By Larry Cohler-Esses, special to The Jewish Week

Robert I. Friedman was a Jew. That inconvenient fact may have stopped fanatics like the extremist settlers who once beat him up on the West Bank from doing much worse, due to their concern about religious proscriptions against killing a fellow Jew. At one point, rumors circulated on the West Bank that he was not, in fact, Jewish. Robbie feared they were started by individuals who sought to remove for themselves this barrier to his elimination.

Many other West Bank settlers and their supporters would never condone such a crime. They never doubted his Jewishness. For them, the journalism produced by Friedman, who died last week in New York of a rare blood disease at age 51, was the classic work of the kind of Jew they dismiss with the epithet “self-hating” — in order to avoid engaging the issues he raised.

But for others who knew him well, Robert I. Friedman was a practicing Jew. He practiced hard and indefatigably, worshipping at the shul of journalism that has drawn so many Jewish congregants with its promise of the chance to put the pursuit of truth above that of piety. And if any still doubted his yichus, Friedman’s choice of topics for tough and unblinking journalistic examination reflected his Jewish identity more deeply than most of those leading more conventionally Jewish lives.

A native of Denver who reported for the Village Voice and New York magazine, Friedman first focused on West Bank settlers and Palestinians during a trip to Israel as a young man. In the Old City, he met Rabbi Moshe Levinger, a founder of the Gush Emunim West Bank settlement movement, then at the height of his activism and eager to explain his ideas to the curious and ingenuous young aspiring journalist. Levinger who, among other things, established the Jewish enclave in Hebron, both fascinated and horrified the young Friedman; for Levinger made it clear that the core of Gush’s ideology was not just to live in the West Bank among its indigenous Arab population, but to see Israel rule over their land — and them, if they chose to stay — on behalf of a messianic Judaism that saw this as central to bringing on the long promised age of Jewish and universal redemption.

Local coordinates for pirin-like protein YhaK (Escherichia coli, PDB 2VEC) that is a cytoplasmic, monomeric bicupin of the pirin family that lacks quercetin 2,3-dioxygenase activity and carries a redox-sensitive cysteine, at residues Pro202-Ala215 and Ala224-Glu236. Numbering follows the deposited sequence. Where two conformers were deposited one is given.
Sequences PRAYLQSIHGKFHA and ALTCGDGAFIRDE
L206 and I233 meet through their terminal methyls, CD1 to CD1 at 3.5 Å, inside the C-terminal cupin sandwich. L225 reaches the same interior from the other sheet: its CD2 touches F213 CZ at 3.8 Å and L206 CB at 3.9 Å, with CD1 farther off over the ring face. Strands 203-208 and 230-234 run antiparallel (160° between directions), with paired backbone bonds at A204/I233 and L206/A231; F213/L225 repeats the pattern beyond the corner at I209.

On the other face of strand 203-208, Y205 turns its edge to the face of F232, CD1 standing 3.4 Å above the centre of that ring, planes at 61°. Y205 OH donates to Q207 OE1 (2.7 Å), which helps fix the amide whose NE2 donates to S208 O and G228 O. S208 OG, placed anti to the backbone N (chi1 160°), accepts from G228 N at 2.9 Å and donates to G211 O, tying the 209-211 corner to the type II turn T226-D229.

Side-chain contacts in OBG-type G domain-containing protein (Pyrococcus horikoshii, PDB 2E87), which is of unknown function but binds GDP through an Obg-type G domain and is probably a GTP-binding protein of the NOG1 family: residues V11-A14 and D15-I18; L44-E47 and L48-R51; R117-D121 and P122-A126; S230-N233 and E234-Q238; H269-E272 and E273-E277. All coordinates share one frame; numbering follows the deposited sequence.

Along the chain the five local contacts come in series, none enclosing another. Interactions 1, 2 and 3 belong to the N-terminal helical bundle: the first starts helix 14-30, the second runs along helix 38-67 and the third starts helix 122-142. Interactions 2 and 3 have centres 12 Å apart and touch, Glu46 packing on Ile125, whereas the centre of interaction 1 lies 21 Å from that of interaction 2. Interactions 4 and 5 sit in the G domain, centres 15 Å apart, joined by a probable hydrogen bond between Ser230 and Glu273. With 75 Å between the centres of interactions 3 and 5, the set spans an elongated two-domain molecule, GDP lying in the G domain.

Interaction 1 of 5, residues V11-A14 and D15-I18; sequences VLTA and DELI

Friedman made chronicling the extreme means necessary to achieve this absolute religious end — and the manner in which it often led the way for Israeli government policy — the core of his journalistic mission. And earlier than most, Friedman saw all of this as nothing but trouble in the end for Israel.

And later, in Brooklyn-born Rabbi Meir Kahane, Friedman felt he met the ultimate apogee of this worldview, a man who declared unhesitatingly what it would actually take to achieve its goal: expulsion of the Arabs both from the West and Gaza, and from Israel itself, due to the demographic danger they collectively presented.

Friedman, whose Kahane biography “False Prophet” remains riveting reading today, devoted himself to the Kahane story as no one else did. But even Kahane’s strongest critics were shocked when Friedman’s investigative zeal dug up the facts of Kahane’s secret life as an agent for the FBI whose non-Jewish mistress committed suicide by jumping off a bridge after he spurned her.

It was his tough treatment of Kahane that also probably influenced attorneys for Sheik Abdul Omar Rahman to give Friedman access to the man convicted of leading the first group to plot the destruction of the World Trade Center and other New York sites. But Friedman’s commitment to follow the story wherever it led made him one of the earliest writers to warn of the much wider, more serious threat these U.S.-based fundamentalist posed. Among other scoops, Friedman revealed that the FBI had obtained hundreds of documents from the home of Said Nosair, the Palestinian fundamentalist who assassinated Kahane in 1990, and that these documents revealed his connections to this wider group and many of their plans — but that they had sat, untranslated, for years in FBI archives after Nosair’s conviction.

In the last part of his career, Friedman used the same investigative zeal to make himself the country’s premier journalistic expert on the Russian mafia. But during much of this period, he was already very ill with the exotic blood disease he contracted while investigating the lives of female slaves and prostitutes in Bombay. Despite serious threats on his life, desperate weakness and the effects of powerful drugs on his ability to concentrate for long periods, Friedman completed “Red Mafyia,” today considered the basic primer on the topic.

For those who knew Friedman during this time, this last feat, in a way, mirrored the achievement of Franz Rosenzweig, who completed his most famous work, “Star of Redemption,” despite being stricken with a deteriorating form of paralysis that robbed him of all movement and power of speech. Like Rosenzweig, Friedman depended mightily during this time on the aid of his wife, Chris Dugas, to fulfill his mission. And maybe, in the end, his work even embodied Rosenzweig’s theme: that God, with the help of man’s creative work in the world brings about the act of redemption. And that this is in no small part dependent on man’s striving to do good.